The Early Days of Policing in Kent
by Roy Ingleton
Harsh times and harsher punishments
At the beginning of the 19th century death by hanging was the punishment
for over 200 felonies, including petty theft. Although it was not
unusual for the death sentence to be commuted to life imprisonment
or transportation, many a wretched criminal met his death on Penenden
Heath just outside Maidstone. A total of 37 prisoners were condemned
to death at the Spring Assizes in Maidstone in 1801, having been
convicted of crimes ranging from sheep stealing and burglary to
highway robbery and murder. 18 of these were reprieved, 4 were hung
at Shooters Hill while the remaining 15 were executed before a roisterous
crowd at Penenden Heath.
The last execution on Penenden Heath took place in December 1830
when three young men were hanged for arson. By the next summer a
scaffold had been erected at the new Maidstone prison.
During the 17th and 18th centuries there was a plague of footpads
and highwaymen on the main roads, especially to and from London.
Although not suffering quite as much as some counties, Kent had
its share of these. A favourite place for these "gentlemen
of the road" was where a road went uphill, such as Gads Hill,
near Rochester which was an especially dangerous and notorious spot.
Although the heyday of the highwayman was fast coming to an end,
hold-ups continued into the early 19th century. In 1802, the famous
Drury Lane actress and mistress of the future King William IV, Mrs
Dora Jordan, as held up by two highwaymen near Sittingbourne. Fortunately
they were seen off by Mrs Jordan's manservant and departed empty-handed.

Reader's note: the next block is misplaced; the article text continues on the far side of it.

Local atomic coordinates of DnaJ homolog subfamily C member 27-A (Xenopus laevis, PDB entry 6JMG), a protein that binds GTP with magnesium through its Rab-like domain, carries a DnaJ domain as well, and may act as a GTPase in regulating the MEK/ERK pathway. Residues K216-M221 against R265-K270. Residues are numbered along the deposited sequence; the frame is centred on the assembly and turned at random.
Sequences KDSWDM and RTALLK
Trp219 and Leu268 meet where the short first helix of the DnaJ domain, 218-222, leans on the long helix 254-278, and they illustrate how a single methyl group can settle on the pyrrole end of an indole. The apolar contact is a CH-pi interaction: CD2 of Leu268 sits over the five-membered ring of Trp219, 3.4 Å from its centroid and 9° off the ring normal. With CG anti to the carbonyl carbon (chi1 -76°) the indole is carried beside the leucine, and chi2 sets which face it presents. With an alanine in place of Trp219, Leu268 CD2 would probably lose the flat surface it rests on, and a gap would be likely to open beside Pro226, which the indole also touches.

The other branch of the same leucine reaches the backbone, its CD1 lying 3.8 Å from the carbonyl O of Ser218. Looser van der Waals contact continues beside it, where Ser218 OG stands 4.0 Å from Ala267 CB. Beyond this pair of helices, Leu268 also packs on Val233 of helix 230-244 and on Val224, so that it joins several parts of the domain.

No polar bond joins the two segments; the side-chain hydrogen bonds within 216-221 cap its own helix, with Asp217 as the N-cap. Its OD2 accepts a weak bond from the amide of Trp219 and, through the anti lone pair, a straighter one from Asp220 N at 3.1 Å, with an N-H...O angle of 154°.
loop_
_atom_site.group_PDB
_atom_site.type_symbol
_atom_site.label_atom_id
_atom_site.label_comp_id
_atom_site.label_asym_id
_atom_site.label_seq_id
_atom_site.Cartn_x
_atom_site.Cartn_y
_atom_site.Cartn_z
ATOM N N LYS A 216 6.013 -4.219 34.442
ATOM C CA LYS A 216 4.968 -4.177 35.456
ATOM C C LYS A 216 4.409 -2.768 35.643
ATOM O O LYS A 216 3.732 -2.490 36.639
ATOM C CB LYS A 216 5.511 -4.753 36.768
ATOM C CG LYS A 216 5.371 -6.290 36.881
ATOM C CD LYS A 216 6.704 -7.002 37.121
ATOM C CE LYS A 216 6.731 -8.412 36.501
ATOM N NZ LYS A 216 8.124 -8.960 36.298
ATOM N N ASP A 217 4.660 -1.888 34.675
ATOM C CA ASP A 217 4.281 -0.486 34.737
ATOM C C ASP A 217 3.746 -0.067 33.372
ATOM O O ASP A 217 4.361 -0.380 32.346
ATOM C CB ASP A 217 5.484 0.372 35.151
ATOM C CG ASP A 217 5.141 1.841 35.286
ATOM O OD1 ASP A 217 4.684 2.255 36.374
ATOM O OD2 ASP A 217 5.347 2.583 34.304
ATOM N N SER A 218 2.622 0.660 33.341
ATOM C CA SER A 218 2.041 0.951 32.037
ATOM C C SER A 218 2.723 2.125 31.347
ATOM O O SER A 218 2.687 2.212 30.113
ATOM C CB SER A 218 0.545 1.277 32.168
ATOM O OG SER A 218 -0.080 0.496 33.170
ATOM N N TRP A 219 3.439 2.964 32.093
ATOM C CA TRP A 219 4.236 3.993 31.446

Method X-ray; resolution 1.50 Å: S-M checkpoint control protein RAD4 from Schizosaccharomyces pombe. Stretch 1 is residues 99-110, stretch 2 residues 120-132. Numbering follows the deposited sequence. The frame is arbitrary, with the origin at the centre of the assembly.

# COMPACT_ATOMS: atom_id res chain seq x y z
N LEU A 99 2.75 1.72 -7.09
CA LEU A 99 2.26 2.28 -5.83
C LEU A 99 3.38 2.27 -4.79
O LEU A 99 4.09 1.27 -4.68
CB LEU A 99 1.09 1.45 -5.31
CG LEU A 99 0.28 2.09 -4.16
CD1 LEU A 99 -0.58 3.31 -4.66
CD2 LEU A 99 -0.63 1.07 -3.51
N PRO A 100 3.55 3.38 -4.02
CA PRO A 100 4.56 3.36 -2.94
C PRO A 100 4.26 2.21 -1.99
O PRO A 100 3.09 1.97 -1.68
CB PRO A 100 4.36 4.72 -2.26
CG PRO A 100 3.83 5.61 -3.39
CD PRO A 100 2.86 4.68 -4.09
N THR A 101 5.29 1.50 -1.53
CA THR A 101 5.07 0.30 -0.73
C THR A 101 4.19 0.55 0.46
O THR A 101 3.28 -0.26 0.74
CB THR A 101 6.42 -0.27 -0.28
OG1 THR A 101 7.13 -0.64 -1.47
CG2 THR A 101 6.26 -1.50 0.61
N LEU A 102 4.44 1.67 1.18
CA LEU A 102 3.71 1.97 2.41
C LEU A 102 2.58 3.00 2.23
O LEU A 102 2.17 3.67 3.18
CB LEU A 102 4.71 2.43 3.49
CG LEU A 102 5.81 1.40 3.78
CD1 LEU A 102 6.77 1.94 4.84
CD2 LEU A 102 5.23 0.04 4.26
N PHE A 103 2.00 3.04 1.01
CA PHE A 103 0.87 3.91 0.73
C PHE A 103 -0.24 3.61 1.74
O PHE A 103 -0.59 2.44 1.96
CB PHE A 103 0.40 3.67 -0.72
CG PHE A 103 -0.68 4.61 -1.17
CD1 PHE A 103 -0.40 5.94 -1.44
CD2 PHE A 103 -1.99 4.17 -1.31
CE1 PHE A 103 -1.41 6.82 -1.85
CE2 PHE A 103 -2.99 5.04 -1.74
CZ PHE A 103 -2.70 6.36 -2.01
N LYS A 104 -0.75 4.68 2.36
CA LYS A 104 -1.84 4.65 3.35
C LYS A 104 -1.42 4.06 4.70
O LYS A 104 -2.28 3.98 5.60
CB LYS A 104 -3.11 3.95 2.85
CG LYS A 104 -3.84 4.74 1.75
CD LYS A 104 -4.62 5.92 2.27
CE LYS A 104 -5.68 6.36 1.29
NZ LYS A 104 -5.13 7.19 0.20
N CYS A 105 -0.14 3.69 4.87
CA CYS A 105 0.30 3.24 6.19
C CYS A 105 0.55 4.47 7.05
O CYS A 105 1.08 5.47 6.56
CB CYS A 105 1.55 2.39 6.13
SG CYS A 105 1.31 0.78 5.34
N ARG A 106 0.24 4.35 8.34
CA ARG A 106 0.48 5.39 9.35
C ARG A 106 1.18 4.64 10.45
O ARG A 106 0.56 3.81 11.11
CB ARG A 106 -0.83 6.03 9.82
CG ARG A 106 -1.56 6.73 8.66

Parish constables and watchmen could not cope with mobile criminals
like these and they were also unable to deal with any form of serious
disorder. The Justices of the Peace could call upon the military
in extreme cases and this is precisely what the Maidstone magistrates
did in October 1830 when they went out with a troop of soldiers
to meet a mob of some 400 people just outside the town.
Although much maligned, the old Parish Constables were on occasions
very effective. In March 1831, 13 year old Richard Taylor walked
from Rochester to Aylesford to pick up his father's Parish Relief
grant of nine shillings which he collected but never returned home.
The Parish Constable questioned two boys Richard had been seen speaking
to - 14 year-old John Any Bird Bell and his 10 year-old brother,
Despite an extensive search no trace of Richard was found until
some eight weeks later when a man stumbled across his body in some
woods near where Rochester Airport now stands. Although badly decomposed
it was clear that the boy's throat had been cut. The Bell brothers
were again interrogated and the younger boy tearfully admitted that
his brother had cut Richard's throat with Richard's own knife and
stolen the money. James was released and John confessed to the crime,
adding that he had put the knife in the dead boy's jacket pocket
in which he had by now been buried.
The Constable got permission for the grave to be opened and, when
the coffin lid was removed, he ordered John Bell to clamber into
the grave and retrieve the knife from the coat worn by the putrefying
corpse. Incredibly he did so without a murmur and was returned to
Maidstone prison. There, an equally sadistic warder gave John his
bread and cheese meal and told him he could use the bloodstained
murder weapon to cut it. This finally proved too much for the boy
who refused to eat.
There was little sympathy for this young boy who was sentenced to
death and, at his public execution outside Maidstone Prison, a crowd
of at least 4,000, mostly women, surrounded the gallows to witness